How would you feel if at the age of 29 you found out that about 97% of the population can see in depth and you can’t?
(Interview on Bay Area Focus, CBS TV in San Francisco about One-Eyed Princess, 2D vision and vision therapy.)
Reading about Professor Sue Barry’s journey from 2D to 3D vision in Dr. Oliver Sacks’ article “Stereo Sue” in the New Yorker, Susanna Zaraysky discovered that she could only see in 2D and that there was a way she could improve her depth perception via binocular vision therapy.
Susanna was born with crossed eyes (strabismus) and had two operations to cosmetically straighten her eyes. However, no eye doctor had ever told her that the asymmetry in her eyes caused limited depth perception. Finding out that her limited depth perception explained why she had always struggled with driving, parking, walking down stairs and other activities like tennis and partner dancing that required hand-eye coordination, she yearned to try vision therapy to improve her vision.
One-Eyed Princess shows the journey of a stereoblind person doing eye muscle and brain exercises to straighten her eyes and rewire her brain to wake up dormant binocular brain cells. Along the way to seeing the world in more detail and appreciating depth, Susanna learned not only to see the physical world anew but also to feel reborn into a new inner world.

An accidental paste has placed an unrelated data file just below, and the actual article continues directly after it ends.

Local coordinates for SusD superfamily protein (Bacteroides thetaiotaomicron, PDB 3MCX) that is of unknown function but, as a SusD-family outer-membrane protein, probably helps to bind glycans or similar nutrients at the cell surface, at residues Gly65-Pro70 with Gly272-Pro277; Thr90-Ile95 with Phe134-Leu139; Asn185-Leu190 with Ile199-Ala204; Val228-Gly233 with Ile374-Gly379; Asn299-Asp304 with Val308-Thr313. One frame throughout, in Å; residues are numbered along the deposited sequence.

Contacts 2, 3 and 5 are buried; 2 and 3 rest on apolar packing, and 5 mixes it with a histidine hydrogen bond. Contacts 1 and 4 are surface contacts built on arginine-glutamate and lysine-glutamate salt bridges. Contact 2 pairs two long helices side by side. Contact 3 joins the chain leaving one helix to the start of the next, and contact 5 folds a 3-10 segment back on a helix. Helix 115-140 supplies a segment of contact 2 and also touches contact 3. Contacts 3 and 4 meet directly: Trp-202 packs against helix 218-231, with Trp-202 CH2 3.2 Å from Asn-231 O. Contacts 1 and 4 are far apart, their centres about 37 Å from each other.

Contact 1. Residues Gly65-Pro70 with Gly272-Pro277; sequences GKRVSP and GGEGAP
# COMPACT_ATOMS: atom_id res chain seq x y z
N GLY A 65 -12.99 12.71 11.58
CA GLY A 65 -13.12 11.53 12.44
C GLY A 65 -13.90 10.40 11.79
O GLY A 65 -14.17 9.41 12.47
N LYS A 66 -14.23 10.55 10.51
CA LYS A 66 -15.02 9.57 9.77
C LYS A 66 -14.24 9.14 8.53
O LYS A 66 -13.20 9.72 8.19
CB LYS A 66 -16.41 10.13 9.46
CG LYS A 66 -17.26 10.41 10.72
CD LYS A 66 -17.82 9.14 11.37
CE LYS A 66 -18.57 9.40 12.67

Benefits of the book:
- If you are cross-eyed, have a lazy eye, are blind in one eye or have other binocular vision issues, this book may help you feel less alone and understand the common issues those of us with limited depth perception experience. If you are considering binocular vision therapy, One-Eyed Princess will show you the possible exercises, challenges, debilitating side effects and wonderful triumphs you may encounter.
- If you have a family member or friend who has limited depth perception, this book can help you understand what it’s like for someone to manage in a 3D world with only 2D vision and the difficulties and triumphs one can have by doing vision therapy.
This book is not prescriptive. Patients’ results vary. One-Eyed Princess is strictly a medical biography written by the author, with no support from any optometric or ophthalmological group. The author does not claim to provide medical advice. The book does contain tips both for those with binocular vision issues and those supporting them.
Frequently asked questions (FAQ)
Newspaper: The Mercury News & Cupertino Courier
Radio: KQED Perspectives
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